Fielding and his family missed all the civil rights excitement in Kentucky, but saw plenty of their own in the form of persecution against the concentrated “Mormon” population in Nauvoo. Such trials did not seem to dampen their hope for that better future they did carve out for us, their descendants.

Find an Ancestor – Find yourself!

I am also inspired, learning more about my paternal-line Quakers who, as noted on the above-mentioned site, did not wink at injustice that for many had become a way of life. They did more about it than complain or write a letter to the editor. Taking action, they slowly changed opinions and altered custom – often at significant personal cost.

I also have empathy for slaveholders who found themselves entrenched in what had been a way of life for generations. How difficult it must have been to have all that household and field help and then be forced, either by conscience or circumstance, to give it up.

Before then, it must have been perplexing for children of slaveholders to see how different life was for half brothers and sisters. In situations where slave masters were abusive, studies show those tendencies carried down for generations, within families. Again, I admire the fortitude of Langford families who apparently tried to leave the system. Local pressure on those with Union sympathies was not exactly life-promoting.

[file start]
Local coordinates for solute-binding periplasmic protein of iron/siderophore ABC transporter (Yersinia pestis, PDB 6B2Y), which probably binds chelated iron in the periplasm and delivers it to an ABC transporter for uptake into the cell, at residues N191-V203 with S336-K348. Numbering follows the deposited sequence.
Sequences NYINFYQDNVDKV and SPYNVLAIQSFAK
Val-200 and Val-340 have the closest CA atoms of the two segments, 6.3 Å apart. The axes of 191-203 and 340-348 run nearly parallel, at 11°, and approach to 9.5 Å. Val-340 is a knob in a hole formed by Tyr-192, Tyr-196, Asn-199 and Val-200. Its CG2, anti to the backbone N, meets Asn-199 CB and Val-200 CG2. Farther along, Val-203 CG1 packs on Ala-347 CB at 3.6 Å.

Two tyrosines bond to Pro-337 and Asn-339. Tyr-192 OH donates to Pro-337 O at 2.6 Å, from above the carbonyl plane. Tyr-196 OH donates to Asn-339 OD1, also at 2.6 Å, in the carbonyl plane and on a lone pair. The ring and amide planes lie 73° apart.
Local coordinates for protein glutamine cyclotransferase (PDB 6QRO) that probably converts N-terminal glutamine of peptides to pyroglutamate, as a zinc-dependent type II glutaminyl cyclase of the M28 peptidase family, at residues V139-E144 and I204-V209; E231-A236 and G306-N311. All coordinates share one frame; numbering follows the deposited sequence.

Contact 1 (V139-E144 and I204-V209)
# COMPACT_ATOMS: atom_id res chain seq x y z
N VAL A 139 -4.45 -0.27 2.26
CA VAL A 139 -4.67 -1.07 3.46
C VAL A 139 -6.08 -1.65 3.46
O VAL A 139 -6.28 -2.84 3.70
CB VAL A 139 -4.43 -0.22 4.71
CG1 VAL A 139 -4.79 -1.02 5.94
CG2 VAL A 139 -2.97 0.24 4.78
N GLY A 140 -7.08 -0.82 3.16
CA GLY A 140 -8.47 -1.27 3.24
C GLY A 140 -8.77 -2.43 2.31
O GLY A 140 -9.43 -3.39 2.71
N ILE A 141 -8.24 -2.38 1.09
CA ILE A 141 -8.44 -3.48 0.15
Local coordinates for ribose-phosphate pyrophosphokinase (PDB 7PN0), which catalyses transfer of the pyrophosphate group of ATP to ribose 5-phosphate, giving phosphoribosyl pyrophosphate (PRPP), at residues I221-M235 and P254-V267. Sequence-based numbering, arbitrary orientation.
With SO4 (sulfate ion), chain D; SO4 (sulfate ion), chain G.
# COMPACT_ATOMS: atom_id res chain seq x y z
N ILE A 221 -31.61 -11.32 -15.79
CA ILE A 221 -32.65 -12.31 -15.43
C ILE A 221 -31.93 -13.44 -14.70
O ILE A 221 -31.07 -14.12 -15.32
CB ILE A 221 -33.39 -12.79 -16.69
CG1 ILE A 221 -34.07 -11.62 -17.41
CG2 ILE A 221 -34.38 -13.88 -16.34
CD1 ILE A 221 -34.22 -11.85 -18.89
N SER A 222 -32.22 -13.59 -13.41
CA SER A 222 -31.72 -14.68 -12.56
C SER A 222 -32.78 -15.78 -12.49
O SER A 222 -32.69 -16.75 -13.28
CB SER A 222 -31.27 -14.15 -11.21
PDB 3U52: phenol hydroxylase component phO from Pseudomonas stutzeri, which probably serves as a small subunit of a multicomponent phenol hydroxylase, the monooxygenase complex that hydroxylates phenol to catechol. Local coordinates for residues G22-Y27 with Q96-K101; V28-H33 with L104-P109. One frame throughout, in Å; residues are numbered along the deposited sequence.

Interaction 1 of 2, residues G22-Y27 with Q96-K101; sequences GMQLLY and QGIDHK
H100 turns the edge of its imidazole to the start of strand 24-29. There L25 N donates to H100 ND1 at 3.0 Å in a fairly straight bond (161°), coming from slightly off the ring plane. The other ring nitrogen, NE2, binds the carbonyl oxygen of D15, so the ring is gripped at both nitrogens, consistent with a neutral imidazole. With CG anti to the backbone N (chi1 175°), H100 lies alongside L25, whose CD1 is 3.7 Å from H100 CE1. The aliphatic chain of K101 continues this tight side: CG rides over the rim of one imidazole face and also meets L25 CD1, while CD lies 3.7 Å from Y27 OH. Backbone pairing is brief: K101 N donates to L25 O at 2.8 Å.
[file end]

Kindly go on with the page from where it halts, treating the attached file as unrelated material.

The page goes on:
Some of us don’t like learning that our ancestors were alcoholics or had slaves, much less that they bred additional “property” with them. On the other hand, knowing more about family history helps us better comprehend why we feel and act the way we do and to better guard against what may be inherited blind spots.

Speaking for myself, these family discoveries fortify my resolve to look at my environment with less complacency – to do what I can to not only change evils in society, but also to adjust attitudes and practices I better recognize as part of my own personal legacy.

We all might hope, as well, to build on accompanying virtues evident in every family line. God seems inclined to reveal a fair share of both the negative and positive in each of us, both to keep us humble and extend encouragement.